Henderson Alvarez Injury: Updates on Marlins Pitcher's Elbow and Return

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Henderson Alvarez Injury: Updates on Marlins Pitcher's Elbow and Return
Alex Brandon/Associated Press

Update from Friday, May 30

Juan Rodriguez of the Miami Sun-Sentinel has the latest on Alvarez:

Original Text

Miami Marlins pitcher Henderson Alvarez exited his start against the Washington Nationals on Wednesday night after five innings due to what the team is calling "stiffness" in his right elbow.

Joe Frisaro of MLB.com tweeted out the team announcement:

Alvarez, 24, threw 65 pitches in five innings of scoreless work. He struck out two and allowed five hits, exiting after the Marlins had jumped out to a 4-0 lead. Relievers Chris Hatcher and A.J. Ramos later entered the game and ended Alvarez's chance of winning his third game of the season.

In his fourth big league campaign, Alvarez is 2-3 with a 2.97 ERA and 1.34 WHIP. Though the underlying numbers suggest he's gotten a little lucky this season, he has been arguably the Marlins' best pitcher since Jose Fernandez's elbow injury. The five scoreless innings allows Alvarez to eclipse Tom Koehler for the team's best ERA among active starting pitchers.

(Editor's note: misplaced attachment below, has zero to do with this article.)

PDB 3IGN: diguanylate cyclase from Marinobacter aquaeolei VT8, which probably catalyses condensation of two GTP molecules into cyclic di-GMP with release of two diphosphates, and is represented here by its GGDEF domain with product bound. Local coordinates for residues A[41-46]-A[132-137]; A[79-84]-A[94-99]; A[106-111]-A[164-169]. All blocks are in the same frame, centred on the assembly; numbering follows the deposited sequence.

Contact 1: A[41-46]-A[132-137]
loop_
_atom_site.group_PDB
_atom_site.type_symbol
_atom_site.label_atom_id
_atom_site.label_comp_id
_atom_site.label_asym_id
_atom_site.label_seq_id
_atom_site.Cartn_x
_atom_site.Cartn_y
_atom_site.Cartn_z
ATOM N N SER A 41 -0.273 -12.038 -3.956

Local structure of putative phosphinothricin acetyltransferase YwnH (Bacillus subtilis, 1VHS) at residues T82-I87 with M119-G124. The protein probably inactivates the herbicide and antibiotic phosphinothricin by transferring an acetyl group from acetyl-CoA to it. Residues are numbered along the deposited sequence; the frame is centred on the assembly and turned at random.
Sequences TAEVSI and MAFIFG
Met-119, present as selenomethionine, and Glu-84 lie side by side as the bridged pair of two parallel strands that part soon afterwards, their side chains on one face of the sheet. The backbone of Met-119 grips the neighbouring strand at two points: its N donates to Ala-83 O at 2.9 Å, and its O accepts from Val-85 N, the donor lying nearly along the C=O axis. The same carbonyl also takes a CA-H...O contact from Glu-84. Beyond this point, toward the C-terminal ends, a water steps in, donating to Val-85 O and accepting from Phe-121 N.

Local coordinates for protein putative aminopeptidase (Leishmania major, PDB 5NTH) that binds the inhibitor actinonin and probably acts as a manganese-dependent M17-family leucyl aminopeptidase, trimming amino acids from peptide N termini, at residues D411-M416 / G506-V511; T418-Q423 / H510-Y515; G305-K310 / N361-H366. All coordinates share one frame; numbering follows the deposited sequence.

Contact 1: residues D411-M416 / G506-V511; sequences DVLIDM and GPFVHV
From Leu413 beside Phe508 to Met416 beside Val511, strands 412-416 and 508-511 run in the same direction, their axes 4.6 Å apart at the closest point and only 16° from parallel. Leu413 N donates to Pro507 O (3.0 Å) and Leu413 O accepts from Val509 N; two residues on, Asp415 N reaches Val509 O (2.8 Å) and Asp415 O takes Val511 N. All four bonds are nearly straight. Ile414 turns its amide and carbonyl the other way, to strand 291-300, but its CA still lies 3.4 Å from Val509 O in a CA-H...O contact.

Rob Foldy/Getty Images

The Marlins had also won four of Alvarez's last five starts, just one of which has resulted in a win on his stat sheet. Miami was 27-25 and 1.5 games out of first place in the NL East prior to Wednesday's game, based largely on the all-around strength of its roster. Fernandez's season-ending injury robbed the Marlins of arguably baseball's best young pitcher, thinning the herd and foisting more responsibilities on the remaining guys.

Any arm injury with Alvarez is an obvious concern. He missed almost the entire first half of last season while recovering from shoulder inflammation. The Marlins have pushed his pitch count over 100 only twice in 2014 and have largely tried to remain conservative in his use. While he's thrown two complete games, his season-high pitch count is 111.

The Marlins are currently saying pulling him is a precaution, but the glut of elbow injuries and Tommy John surgeries this season make it natural to fear the worst. It's possible Mike Redmond was being conservative with a pitcher who has a documented history of arm problems. 

Only further testing will answer that question for sure.

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